His hyperrealistic work emanates the aseptic smell of dead meat; the rawness of his carnivore landscapes reveal the lack of empathy in his gaze. Santins work is subject to the gaze of the beholder and his connotations. Thereby the artist steps away from any moralistic and accusatory discourse – his main object is to play with the different spheres of meaning that the human-animalistic materia evokes.
Mixing together portrait and still life as his motif, he represents animal heads and flayed carcasses like human portraits; and human faces and female nudes which are filed with the toughness and the cold and objective firmness of a piece of meat. Spanish language does not distinguish, as other European languages, the edible meat and the human body, and the artist dedicated his work to this confussion, by giving to his paintings a volumetric appearance which is typical of a piece of meat, or why not, also a piece of sculpture.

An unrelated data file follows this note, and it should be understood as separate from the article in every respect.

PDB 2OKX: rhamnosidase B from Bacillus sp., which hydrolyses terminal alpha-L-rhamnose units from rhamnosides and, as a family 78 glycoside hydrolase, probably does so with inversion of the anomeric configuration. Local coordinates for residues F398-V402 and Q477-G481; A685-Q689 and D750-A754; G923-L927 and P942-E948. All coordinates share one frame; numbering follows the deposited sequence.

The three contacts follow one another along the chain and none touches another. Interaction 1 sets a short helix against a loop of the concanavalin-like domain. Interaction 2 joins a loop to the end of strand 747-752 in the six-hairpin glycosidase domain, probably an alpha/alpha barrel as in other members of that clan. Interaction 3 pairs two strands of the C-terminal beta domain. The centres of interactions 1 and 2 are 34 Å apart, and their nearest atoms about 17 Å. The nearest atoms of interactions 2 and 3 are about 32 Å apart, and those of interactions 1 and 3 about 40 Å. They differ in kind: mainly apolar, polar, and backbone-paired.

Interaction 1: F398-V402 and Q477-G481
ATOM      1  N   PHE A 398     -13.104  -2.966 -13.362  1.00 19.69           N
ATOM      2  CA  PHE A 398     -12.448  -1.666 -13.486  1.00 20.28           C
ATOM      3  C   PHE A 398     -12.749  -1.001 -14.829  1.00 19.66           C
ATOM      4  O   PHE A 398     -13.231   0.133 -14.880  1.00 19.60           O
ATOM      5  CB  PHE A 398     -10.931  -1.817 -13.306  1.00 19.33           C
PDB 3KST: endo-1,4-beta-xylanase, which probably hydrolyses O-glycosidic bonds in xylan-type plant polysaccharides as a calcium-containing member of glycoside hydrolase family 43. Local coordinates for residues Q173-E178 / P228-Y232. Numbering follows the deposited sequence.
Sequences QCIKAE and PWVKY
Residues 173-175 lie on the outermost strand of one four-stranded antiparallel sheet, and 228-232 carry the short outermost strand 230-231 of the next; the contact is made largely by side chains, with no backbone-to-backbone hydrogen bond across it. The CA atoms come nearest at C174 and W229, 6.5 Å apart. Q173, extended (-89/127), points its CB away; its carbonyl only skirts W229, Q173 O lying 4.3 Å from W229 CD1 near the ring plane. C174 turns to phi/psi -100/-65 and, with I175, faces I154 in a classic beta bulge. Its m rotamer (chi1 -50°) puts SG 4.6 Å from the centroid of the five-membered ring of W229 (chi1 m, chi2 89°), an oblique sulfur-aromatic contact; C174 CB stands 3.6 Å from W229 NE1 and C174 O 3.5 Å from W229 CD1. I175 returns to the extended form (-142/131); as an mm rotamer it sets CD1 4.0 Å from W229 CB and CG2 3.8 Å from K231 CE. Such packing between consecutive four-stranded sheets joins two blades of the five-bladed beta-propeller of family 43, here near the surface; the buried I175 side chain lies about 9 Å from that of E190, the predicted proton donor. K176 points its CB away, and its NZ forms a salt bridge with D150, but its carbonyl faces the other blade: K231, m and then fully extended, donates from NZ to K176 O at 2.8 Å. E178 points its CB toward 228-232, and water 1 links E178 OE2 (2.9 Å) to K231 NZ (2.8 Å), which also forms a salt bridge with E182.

His technique is painting, and the motif comes directly from the slaughterhouse: it consists on a series of carcasses of dead animals that worried him when he was reading Animal Farm by George Orwell.
In his paintings, the pig’s head – one of Santíns favourite themes – is floating in an empty nuclear white space, with no references or leads that could distract the beholder from the bareness of the flesh, or that would make its sight more easy to digest.